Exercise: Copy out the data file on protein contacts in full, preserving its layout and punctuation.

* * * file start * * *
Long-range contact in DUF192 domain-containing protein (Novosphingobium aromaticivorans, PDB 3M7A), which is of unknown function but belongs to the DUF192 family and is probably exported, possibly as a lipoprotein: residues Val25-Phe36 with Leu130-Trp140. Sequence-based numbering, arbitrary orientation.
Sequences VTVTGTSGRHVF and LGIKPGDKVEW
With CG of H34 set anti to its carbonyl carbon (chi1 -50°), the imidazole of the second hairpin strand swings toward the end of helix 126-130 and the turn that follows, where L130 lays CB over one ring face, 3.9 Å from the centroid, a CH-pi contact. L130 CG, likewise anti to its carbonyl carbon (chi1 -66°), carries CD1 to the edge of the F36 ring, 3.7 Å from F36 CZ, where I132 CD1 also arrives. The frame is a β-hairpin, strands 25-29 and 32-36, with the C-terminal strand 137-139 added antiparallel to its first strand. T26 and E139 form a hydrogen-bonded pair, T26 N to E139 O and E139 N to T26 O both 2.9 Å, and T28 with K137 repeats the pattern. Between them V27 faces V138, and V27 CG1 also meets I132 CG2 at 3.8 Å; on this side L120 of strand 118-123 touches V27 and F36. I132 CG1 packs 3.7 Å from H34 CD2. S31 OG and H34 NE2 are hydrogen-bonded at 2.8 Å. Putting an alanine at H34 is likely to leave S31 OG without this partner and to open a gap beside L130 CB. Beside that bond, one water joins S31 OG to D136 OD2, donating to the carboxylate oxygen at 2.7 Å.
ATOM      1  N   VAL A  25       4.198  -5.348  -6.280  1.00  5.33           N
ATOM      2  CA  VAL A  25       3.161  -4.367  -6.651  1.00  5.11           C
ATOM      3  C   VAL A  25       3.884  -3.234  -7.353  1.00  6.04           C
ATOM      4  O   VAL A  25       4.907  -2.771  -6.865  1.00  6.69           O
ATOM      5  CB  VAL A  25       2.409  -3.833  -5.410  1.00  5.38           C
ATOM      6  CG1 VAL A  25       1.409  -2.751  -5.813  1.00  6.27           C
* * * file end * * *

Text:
Long-range contact in DUF192 domain-containing protein (Novosphingobium aromaticivorans, PDB 3M7A), which is of unknown function but belongs to the DUF192 family and is probably exported, possibly as a lipoprotein: residues Val25-Phe36 with Leu130-Trp140. Sequence-based numbering, arbitrary orientation.
Sequences VTVTGTSGRHVF and LGIKPGDKVEW
With CG of H34 set anti to its carbonyl carbon (chi1 -50°), the imidazole of the second hairpin strand swings toward the end of helix 126-130 and the turn that follows, where L130 lays CB over one ring face, 3.9 Å from the centroid, a CH-pi contact. L130 CG, likewise anti to its carbonyl carbon (chi1 -66°), carries CD1 to the edge of the F36 ring, 3.7 Å from F36 CZ, where I132 CD1 also arrives. The frame is a β-hairpin, strands 25-29 and 32-36, with the C-terminal strand 137-139 added antiparallel to its first strand. T26 and E139 form a hydrogen-bonded pair, T26 N to E139 O and E139 N to T26 O both 2.9 Å, and T28 with K137 repeats the pattern. Between them V27 faces V138, and V27 CG1 also meets I132 CG2 at 3.8 Å; on this side L120 of strand 118-123 touches V27 and F36. I132 CG1 packs 3.7 Å from H34 CD2. S31 OG and H34 NE2 are hydrogen-bonded at 2.8 Å. Putting an alanine at H34 is likely to leave S31 OG without this partner and to open a gap beside L130 CB. Beside that bond, one water joins S31 OG to D136 OD2, donating to the carboxylate oxygen at 2.7 Å.
ATOM      1  N   VAL A  25       4.198  -5.348  -6.280  1.00  5.33           N
ATOM      2  CA  VAL A  25       3.161  -4.367  -6.651  1.00  5.11           C
ATOM      3  C   VAL A  25       3.884  -3.234  -7.353  1.00  6.04           C
ATOM      4  O   VAL A  25       4.907  -2.771  -6.865  1.00  6.69           O
ATOM      5  CB  VAL A  25       2.409  -3.833  -5.410  1.00  5.38           C
ATOM      6  CG1 VAL A  25       1.409  -2.751  -5.813  1.00  6.27           C